Olympus E-M1 II and Panasonic LX100 sensor measures

While the two cameras under review share the same sensor size, the E-M1 II offers a higher resolution of 20.2 megapixels, compared with 12.7 MP of the LX100. This megapixels advantage translates into a 26 percent gain in linear resolution. On the other hand, these sensor specs imply that the E-M1 II has a higher pixel density and a smaller size of the individual pixel (with a pixel pitch of 3.34μm versus 4.21μm for the LX100). In this context, it should be noted, however, that the E-M1 II is much more recent (by 2 years) than the LX100, and its sensor will have benefitted from technological advances during this time that compensate for the smaller pixel size. Coming back to sensor resolution, it should be mentioned that the E-M1 II has no anti-alias filter installed, so that it can capture all the detail its sensor resolves.

The resolution advantage of the Olympus E-M1 II implies greater flexibility for cropping images or the possibility to print larger pictures. The maximum print size of the E-M1 II for good quality output (200 dots per inch) amounts to 25.9 x 19.4 inch or 65.8 x 49.4 cm, for very good quality (250 dpi) 20.7 x 15.6 inch or 52.7 x 39.5 cm, and for excellent quality (300 dpi) 17.3 x 13 inch or 43.9 x 32.9 cm. The corresponding values for the Panasonic LX100 are 20.6 x 15.4 inch or 52.2 x 39.2 cm for good quality, 16.4 x 12.4 inch or 41.8 x 31.4 cm for very good quality, and 13.7 x 10.3 inch or 34.8 x 26.1 cm for excellent quality prints.

The E-M1 II has on-sensor phase detect pixels, which results in fast and reliable autofocus acquisition even during live view operation.

Unlike the LX100, the E-M1 II has the capacity to capture high quality composite images (50MP) by combining multiple shots after shifting its sensor by miniscule distances. This multi-shot, pixel-shift mode is most suitable for photography of stationary objects (landscapes, studio scenes).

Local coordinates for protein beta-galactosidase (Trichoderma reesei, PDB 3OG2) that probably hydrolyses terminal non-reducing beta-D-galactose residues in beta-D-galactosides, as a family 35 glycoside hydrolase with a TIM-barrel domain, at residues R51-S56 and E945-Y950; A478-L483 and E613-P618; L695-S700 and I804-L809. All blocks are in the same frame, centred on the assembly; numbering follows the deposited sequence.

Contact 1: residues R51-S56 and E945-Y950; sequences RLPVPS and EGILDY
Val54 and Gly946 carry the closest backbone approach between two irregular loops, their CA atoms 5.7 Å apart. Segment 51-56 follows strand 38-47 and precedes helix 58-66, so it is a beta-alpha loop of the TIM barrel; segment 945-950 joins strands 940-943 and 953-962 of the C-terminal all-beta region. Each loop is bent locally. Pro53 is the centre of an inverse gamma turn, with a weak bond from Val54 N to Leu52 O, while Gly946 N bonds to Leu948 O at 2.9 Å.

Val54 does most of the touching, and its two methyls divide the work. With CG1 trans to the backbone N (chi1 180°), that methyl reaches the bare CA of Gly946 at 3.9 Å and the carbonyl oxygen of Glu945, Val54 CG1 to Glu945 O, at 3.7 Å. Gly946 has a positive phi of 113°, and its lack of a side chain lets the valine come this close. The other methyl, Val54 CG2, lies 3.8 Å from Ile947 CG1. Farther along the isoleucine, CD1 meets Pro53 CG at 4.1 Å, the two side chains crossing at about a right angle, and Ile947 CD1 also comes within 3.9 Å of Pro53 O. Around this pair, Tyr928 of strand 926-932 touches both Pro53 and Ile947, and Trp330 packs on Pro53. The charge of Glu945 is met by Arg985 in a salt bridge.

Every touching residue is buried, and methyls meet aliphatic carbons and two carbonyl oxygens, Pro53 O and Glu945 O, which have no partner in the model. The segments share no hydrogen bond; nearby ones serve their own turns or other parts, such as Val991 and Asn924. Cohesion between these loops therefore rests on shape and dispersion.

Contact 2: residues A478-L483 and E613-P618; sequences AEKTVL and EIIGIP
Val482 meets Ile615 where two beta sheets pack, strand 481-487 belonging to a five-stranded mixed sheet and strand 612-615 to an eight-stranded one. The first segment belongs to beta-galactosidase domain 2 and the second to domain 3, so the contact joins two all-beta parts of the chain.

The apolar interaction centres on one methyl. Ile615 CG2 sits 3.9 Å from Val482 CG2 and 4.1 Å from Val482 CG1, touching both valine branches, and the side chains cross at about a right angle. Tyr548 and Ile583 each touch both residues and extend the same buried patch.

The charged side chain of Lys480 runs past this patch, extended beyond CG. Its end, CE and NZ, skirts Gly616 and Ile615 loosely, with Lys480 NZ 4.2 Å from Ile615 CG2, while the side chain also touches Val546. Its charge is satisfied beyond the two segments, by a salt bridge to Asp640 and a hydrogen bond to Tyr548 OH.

The Olympus OM-D E-M1 Mark II has a native sensitivity range from ISO 200 to ISO 25600, which can be extended to ISO 64-25600. The corresponding ISO settings for the Panasonic Lumix DMC-LX100 are ISO 200 to ISO 25600, with the possibility to increase the ISO range to 100-25600.

E-M1 II versus LX100 MP

Consistent information on actual sensor performance is available from DXO Mark for many cameras. This service assesses and scores the color depth ("DXO Portrait"), dynamic range ("DXO Landscape"), and low-light sensitivity ("DXO Sports") of camera sensors, and also publishes an overall camera score. Of the two cameras under review, the E-M1 II provides substantially higher image quality than the LX100, with an overall score that is 13 points higher. This advantage is based on 1.4 bits higher color depth, 0.3 EV in additional dynamic range, and 1.2 stops in additional low light sensitivity. The table below summarizes the physical sensor characteristics and sensor quality findings and compares them across a set of similar cameras.

Sensor Characteristics
  Camera
Model
Sensor
Class
Resolution
(MP)
Horiz.
Pixels
Vert.
Pixels
Video
Format
DXO
Portrait
DXO
Landscape
DXO
Sports
DXO
Overall
Camera
Model
 
Olympus E-M1 II» Four Thirds 20.2 5184 38884K/30p23.712.8131280Olympus E-M1 II
 
Panasonic LX100« Four Thirds 12.7 4112 30884K/30p22.312.555367Panasonic LX100
 
Canon G1 X Mark II« » 1.5-inch 13.0 4160 31201080/30p21.510.858158Canon G1 X Mark II
 
Olympus PEN-F« » Four Thirds 20.2 5184 38881080/60p23.112.489474Olympus PEN-F
 
Olympus E-M5 II« » Four Thirds 15.9 4608 34561080/60p23.012.584273Olympus E-M5 II
 
Olympus E-M1« » Four Thirds 15.9 4608 34561080/30p23.012.775773Olympus E-M1